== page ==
Behind the German jobs miracle

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The year is 2003. Unemployment in Germany has hit 4.5 million, a rate of 10.5 percent. The federal employment agency (Bundesagentur für Arbeit, or BA), Germany’s largest government agency, with more than 90,000 employees at that time, stands accused of doing little more than tallying this figure. It is perceived as a bureaucratic monstrosity, so inefficient that it struggles to survive on the budget provided by taxpayers’ unemployment insurance premiums. It is seen as a black hole, completely dependent on government handouts.

To deal with the situation, the Social Democrat–Green Party coalition government, led by Chancellor Gerhard Schröder, passes the “Hartz laws,”1 initiating what may be the most substantial labor-market overhaul ever undertaken in Germany. “Challenge and encourage” is the motto under which job seekers—including welfare recipients, who had previously been invisible in unemployment statistics—will be mobilized, using all of the measures at the government’s disposal. The goal is to integrate customers into the workforce faster and in a more targeted way, shortening the duration of unemployment and accelerating the hiring process. More intensive mobilization measures, along with work incentives and entitlement cuts, are designed to encourage the unemployed to reenter the workforce.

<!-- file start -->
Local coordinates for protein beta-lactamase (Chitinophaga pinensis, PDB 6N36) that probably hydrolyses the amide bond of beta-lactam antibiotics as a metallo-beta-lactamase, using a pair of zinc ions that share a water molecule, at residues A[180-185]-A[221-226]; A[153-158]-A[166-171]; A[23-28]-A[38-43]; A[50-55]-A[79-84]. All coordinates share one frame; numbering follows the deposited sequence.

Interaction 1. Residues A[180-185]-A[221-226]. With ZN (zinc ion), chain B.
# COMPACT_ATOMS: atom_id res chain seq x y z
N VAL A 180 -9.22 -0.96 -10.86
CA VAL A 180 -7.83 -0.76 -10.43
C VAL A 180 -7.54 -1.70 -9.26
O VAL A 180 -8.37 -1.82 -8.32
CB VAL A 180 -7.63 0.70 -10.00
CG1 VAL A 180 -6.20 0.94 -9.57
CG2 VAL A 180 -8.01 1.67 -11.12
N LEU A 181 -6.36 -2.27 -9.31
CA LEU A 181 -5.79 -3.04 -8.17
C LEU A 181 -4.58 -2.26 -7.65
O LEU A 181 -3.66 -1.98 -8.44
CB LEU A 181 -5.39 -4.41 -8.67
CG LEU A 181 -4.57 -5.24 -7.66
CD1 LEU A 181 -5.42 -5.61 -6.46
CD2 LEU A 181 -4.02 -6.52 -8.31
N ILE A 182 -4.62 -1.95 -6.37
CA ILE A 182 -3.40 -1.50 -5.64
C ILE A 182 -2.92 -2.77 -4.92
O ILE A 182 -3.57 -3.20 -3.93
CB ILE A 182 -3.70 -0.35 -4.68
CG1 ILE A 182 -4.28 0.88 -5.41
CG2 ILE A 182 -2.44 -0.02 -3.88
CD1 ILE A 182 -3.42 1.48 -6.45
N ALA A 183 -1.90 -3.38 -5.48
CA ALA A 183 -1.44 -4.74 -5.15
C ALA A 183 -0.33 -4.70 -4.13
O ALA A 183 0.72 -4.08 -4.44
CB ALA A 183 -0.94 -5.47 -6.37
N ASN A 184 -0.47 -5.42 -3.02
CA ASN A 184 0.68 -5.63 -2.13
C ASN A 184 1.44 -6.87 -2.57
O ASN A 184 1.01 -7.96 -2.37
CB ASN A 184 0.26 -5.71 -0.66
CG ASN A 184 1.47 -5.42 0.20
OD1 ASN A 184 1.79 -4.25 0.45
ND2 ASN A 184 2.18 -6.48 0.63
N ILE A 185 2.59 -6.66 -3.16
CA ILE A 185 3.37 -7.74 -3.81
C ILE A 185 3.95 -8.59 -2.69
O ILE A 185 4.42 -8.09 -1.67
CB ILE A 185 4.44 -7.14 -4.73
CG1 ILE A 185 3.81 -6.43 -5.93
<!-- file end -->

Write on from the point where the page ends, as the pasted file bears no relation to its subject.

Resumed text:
Under tremendous political pressure, the BA was forced to undergo a dramatic transformation from a legalistic administrative body into a modern, performance-driven service provider. Extensive process overhauls and structural reorganization were necessary for the BA to become a highly effective broker between supply and demand. Reforms had to be comprehensive, yet sustainable. And, as we know today, they had to be crisis proof.

It was a complex process. During the initial phase, from 2004 to 2006, management approaches and structures were revamped, with a new emphasis on impact, profitability, and decentralized decision making. Acting on the maxim that structure follows strategy, the agency focused primarily on advisory services and job placement in designing structural reform. Anything that was not a part of this core business was outsourced.